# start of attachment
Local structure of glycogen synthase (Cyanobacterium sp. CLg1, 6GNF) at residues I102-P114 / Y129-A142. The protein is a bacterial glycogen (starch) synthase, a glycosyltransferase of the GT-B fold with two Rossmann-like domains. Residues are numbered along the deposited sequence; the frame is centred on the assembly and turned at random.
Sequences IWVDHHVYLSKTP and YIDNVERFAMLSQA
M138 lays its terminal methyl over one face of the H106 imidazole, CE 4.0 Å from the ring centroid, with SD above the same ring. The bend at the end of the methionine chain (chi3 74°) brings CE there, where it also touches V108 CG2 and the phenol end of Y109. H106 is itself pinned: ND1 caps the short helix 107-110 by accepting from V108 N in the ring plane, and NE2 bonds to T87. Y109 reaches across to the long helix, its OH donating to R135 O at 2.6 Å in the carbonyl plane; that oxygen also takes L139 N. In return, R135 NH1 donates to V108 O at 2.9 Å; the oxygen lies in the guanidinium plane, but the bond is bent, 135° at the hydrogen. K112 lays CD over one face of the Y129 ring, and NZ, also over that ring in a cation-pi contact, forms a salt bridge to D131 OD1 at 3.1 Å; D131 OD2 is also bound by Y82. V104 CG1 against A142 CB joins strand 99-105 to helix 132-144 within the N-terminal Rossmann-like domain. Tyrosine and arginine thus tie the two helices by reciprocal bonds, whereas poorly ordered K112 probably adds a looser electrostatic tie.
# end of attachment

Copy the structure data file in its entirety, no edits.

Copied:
Local structure of glycogen synthase (Cyanobacterium sp. CLg1, 6GNF) at residues I102-P114 / Y129-A142. The protein is a bacterial glycogen (starch) synthase, a glycosyltransferase of the GT-B fold with two Rossmann-like domains. Residues are numbered along the deposited sequence; the frame is centred on the assembly and turned at random.
Sequences IWVDHHVYLSKTP and YIDNVERFAMLSQA
M138 lays its terminal methyl over one face of the H106 imidazole, CE 4.0 Å from the ring centroid, with SD above the same ring. The bend at the end of the methionine chain (chi3 74°) brings CE there, where it also touches V108 CG2 and the phenol end of Y109. H106 is itself pinned: ND1 caps the short helix 107-110 by accepting from V108 N in the ring plane, and NE2 bonds to T87. Y109 reaches across to the long helix, its OH donating to R135 O at 2.6 Å in the carbonyl plane; that oxygen also takes L139 N. In return, R135 NH1 donates to V108 O at 2.9 Å; the oxygen lies in the guanidinium plane, but the bond is bent, 135° at the hydrogen. K112 lays CD over one face of the Y129 ring, and NZ, also over that ring in a cation-pi contact, forms a salt bridge to D131 OD1 at 3.1 Å; D131 OD2 is also bound by Y82. V104 CG1 against A142 CB joins strand 99-105 to helix 132-144 within the N-terminal Rossmann-like domain. Tyrosine and arginine thus tie the two helices by reciprocal bonds, whereas poorly ordered K112 probably adds a looser electrostatic tie.